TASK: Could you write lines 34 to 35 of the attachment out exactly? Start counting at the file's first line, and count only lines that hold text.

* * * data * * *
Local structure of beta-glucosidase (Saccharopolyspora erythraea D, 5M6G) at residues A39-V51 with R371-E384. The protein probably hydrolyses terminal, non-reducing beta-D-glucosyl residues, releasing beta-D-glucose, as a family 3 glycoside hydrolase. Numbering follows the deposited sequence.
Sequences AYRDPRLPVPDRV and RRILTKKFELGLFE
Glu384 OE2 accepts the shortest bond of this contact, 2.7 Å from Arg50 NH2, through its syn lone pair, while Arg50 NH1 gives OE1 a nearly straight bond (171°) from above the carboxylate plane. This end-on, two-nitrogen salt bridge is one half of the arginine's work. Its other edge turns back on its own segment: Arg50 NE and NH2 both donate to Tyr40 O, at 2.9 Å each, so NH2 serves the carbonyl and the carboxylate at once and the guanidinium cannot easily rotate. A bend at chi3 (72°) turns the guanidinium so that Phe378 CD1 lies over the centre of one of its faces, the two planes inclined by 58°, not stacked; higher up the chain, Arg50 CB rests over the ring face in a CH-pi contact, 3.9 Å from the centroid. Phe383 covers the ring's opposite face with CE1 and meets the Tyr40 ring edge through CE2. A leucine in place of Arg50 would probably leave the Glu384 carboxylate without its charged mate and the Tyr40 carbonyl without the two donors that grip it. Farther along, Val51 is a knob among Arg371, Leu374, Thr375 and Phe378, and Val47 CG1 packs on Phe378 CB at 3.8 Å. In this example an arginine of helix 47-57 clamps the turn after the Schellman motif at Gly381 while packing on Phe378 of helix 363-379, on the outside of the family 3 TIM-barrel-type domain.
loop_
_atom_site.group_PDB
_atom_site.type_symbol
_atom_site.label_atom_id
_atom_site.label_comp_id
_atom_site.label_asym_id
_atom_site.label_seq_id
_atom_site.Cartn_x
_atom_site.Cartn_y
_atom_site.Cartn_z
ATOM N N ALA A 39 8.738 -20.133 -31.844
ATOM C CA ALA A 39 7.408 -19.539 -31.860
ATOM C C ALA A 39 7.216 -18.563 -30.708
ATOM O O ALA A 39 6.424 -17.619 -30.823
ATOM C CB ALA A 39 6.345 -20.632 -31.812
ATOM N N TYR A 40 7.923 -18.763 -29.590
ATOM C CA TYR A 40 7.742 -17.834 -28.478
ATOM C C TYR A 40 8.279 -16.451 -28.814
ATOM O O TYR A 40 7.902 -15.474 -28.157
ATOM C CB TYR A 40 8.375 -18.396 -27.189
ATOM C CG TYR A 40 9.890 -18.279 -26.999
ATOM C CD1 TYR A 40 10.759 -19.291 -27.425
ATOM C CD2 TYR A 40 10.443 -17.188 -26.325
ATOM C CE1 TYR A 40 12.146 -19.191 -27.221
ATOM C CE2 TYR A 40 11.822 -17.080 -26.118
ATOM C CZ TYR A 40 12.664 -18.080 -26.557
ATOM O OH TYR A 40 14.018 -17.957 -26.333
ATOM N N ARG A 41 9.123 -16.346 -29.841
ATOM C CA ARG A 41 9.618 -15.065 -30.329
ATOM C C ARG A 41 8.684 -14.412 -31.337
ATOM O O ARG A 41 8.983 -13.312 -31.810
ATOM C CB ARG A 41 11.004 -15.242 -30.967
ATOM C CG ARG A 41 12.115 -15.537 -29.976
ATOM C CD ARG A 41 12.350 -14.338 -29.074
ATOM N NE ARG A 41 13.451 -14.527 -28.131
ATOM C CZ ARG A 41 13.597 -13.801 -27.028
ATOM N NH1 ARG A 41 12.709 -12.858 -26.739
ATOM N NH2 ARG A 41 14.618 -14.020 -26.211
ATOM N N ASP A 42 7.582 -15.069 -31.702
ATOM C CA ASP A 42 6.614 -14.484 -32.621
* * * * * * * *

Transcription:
ATOM O O ARG A 41 8.983 -13.312 -31.810
ATOM C CB ARG A 41 11.004 -15.242 -30.967